I've been using Matt for years to appear extremely cool to my cousin William and his friends. "I know someone in the animation industry. Oh, yeah, that's right. He worked on Star Wars: Force Unleashed."
Matt keeps coming up in blog conversations. Just this morning we spoke about kakapos and he sent me a gif of a penguin jumping on a walrus. But in case you wanted to know more about him than the fact that he sends me the occasional animal gif, then this is for you.
Matthew James Higgins
What's your job? Where do you work/have you worked?
Currently I'm a Cinematic Scripter/Designer at 2K Games (Marin Australia studios), previously a lead Cinematic Designer at Krome Studios, and before that a random freelance multimedia/film worker guy.
What games have you worked on? What was your favourite project?
Quite a few now - mostly part of larger franchises such as Spyro, Transformers and Star Wars, and more recently the game tie in of Legend of the Gaurdians. Currently I'm working on the new X-COM reboot.
I think my favorite was Star Wars: The Force Unleashed, being my first project I learnt how to do a lot of cool stuff, found out how much hard work it is; and then got the satisfaction of seeing it released to the public's enjoyment, leaving me wanting to do the whole crazy process again.
How did you get where you are today?
I walked home from work yesterday.
What got you interested in video games and animation? And how old were you when you started?
When I was 3 or 4, it was all my Dad's fault. He showed me this new game "Battle Chess", seeing these board game pieces come alive and follow out the player's command left such an impression on me that it's one of my earliest memories and as I got older I was always wanting to see what other experiences could be given with medium.
How did you get into it? Did you just play around on your computer, a self-taught genius? Or did you take classes?
I spent far too much time on games such as Prince of Persia, Commander Keen and Doom rather than doing homework or playing outside. Then I got my hands on Duke Nukem 3D and it's level editor and it changed everything. I'd spend even more time learning and experimenting with creating my own levels than playing the game. It was quite a rush plotting down rooms on a grid, do some scripting, then launch into the world I'd just made. From then on if a game had editing tools or could be modified in some way I'd get in and see what I could create.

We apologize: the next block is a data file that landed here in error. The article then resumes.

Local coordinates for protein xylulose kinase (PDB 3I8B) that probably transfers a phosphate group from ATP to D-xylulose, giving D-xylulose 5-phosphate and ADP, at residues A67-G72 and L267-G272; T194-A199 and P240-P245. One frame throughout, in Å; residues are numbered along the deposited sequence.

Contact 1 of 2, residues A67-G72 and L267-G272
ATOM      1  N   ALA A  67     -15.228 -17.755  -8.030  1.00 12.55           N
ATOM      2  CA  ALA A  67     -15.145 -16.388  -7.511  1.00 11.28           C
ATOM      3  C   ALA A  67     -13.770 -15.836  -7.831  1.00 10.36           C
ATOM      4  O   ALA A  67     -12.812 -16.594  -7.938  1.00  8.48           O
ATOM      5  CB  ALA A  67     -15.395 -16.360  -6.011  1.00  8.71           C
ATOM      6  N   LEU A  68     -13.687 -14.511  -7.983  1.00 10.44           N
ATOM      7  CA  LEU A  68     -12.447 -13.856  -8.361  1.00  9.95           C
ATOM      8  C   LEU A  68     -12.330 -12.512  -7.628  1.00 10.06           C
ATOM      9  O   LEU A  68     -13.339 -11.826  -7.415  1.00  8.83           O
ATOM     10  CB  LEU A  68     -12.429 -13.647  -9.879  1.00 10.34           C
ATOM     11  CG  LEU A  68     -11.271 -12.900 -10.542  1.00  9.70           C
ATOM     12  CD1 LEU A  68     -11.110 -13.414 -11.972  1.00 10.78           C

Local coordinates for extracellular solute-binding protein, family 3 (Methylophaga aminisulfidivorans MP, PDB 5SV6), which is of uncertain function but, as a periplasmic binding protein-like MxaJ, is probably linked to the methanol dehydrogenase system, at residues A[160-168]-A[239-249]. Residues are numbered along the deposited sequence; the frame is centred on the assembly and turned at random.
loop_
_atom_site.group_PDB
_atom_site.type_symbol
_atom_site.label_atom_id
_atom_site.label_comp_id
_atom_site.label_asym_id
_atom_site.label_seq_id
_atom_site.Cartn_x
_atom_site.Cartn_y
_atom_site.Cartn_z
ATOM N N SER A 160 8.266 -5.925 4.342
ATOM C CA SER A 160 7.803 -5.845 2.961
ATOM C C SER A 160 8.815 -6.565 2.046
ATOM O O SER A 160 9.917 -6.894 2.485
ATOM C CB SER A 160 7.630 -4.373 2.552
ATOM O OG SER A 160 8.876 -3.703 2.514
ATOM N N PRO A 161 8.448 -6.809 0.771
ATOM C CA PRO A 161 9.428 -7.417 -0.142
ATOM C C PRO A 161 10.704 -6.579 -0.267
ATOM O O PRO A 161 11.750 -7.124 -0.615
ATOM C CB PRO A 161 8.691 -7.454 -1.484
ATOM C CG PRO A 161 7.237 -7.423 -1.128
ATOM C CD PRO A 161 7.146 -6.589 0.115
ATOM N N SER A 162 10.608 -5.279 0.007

The Quake and Unreal games took this to another level with editors which practically allowed for the creation of entire games, naturally I set about starting an epic fantasy game using Unreal 2 as a base (a sci-fi shooter).
As the end of school drew near I thought I'd better stop and see what sort of career I should chase after. Upon learning that I could actually get paid to do what I was already doing I went to College to hone my skills.
Screen capture from Legend of the Guardians: Owls of Ga'Hoole video game
Was there ever a moment of indecision where you wondered if you should do something more "normal," like go to university and get a "regular" job? Or did you know from the beginning that this was what you wanted to do?
Last year, as I was leaving Krome, I was considering going back to Uni to do something more sensible. However, I quickly got sidetracked working on my own game, then not much later joined 2K. Perhaps someone should start a Developers Anonymous help-group or something...
Yes, I think I've always known that I've wanted to work in a creative position such as this.
Victorian explorer created by Matt
Do you believe your job to be a perfect synthesis of vocation and avocation? In short, do you enjoy your job?
While not perfectly synthesised it is fairly well balanced, swinging between "AAARRRGGGHH what am I doing, this is too hard..." to "HELL YEAH!!! Did you see that!? That was awesome... let's do it again!"
Got any advice for those struggling with career choices?
Look for something which you enjoy and are interested in, you'll be spending a lot of time doing it. Also talk to people in the field you are looking to get into, the internet has made this incredibly easy.
For anyone thinking about developing games - enjoying playing games doesn't necessarily mean you'll enjoy making them.